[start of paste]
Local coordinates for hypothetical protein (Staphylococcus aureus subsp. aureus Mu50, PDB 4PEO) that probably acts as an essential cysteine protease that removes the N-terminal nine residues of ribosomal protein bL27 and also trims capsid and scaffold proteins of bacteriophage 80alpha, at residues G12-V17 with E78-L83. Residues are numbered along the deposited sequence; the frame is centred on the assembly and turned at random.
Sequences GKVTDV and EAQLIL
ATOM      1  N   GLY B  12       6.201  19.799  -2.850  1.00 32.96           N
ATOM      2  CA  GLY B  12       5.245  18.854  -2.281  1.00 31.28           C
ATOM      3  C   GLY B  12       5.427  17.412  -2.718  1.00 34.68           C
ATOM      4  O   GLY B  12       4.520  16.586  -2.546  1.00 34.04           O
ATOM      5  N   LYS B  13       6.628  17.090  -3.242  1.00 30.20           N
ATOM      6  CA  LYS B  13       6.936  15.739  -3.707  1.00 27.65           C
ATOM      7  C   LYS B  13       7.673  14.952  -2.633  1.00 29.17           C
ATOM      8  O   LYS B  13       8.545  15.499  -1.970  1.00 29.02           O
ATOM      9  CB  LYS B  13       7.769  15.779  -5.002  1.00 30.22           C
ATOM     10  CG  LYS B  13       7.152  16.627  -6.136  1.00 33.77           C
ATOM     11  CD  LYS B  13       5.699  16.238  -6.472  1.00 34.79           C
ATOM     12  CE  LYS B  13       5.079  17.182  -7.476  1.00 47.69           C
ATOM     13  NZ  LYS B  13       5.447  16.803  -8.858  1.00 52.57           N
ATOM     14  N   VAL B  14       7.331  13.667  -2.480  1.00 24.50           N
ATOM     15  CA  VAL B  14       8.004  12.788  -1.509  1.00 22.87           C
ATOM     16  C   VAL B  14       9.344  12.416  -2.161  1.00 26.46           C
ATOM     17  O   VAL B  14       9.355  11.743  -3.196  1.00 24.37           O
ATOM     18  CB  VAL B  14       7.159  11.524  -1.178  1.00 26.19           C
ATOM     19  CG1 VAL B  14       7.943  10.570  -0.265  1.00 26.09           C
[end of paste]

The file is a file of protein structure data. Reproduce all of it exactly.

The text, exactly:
Local coordinates for hypothetical protein (Staphylococcus aureus subsp. aureus Mu50, PDB 4PEO) that probably acts as an essential cysteine protease that removes the N-terminal nine residues of ribosomal protein bL27 and also trims capsid and scaffold proteins of bacteriophage 80alpha, at residues G12-V17 with E78-L83. Residues are numbered along the deposited sequence; the frame is centred on the assembly and turned at random.
Sequences GKVTDV and EAQLIL
ATOM      1  N   GLY B  12       6.201  19.799  -2.850  1.00 32.96           N
ATOM      2  CA  GLY B  12       5.245  18.854  -2.281  1.00 31.28           C
ATOM      3  C   GLY B  12       5.427  17.412  -2.718  1.00 34.68           C
ATOM      4  O   GLY B  12       4.520  16.586  -2.546  1.00 34.04           O
ATOM      5  N   LYS B  13       6.628  17.090  -3.242  1.00 30.20           N
ATOM      6  CA  LYS B  13       6.936  15.739  -3.707  1.00 27.65           C
ATOM      7  C   LYS B  13       7.673  14.952  -2.633  1.00 29.17           C
ATOM      8  O   LYS B  13       8.545  15.499  -1.970  1.00 29.02           O
ATOM      9  CB  LYS B  13       7.769  15.779  -5.002  1.00 30.22           C
ATOM     10  CG  LYS B  13       7.152  16.627  -6.136  1.00 33.77           C
ATOM     11  CD  LYS B  13       5.699  16.238  -6.472  1.00 34.79           C
ATOM     12  CE  LYS B  13       5.079  17.182  -7.476  1.00 47.69           C
ATOM     13  NZ  LYS B  13       5.447  16.803  -8.858  1.00 52.57           N
ATOM     14  N   VAL B  14       7.331  13.667  -2.480  1.00 24.50           N
ATOM     15  CA  VAL B  14       8.004  12.788  -1.509  1.00 22.87           C
ATOM     16  C   VAL B  14       9.344  12.416  -2.161  1.00 26.46           C
ATOM     17  O   VAL B  14       9.355  11.743  -3.196  1.00 24.37           O
ATOM     18  CB  VAL B  14       7.159  11.524  -1.178  1.00 26.19           C
ATOM     19  CG1 VAL B  14       7.943  10.570  -0.265  1.00 26.09           C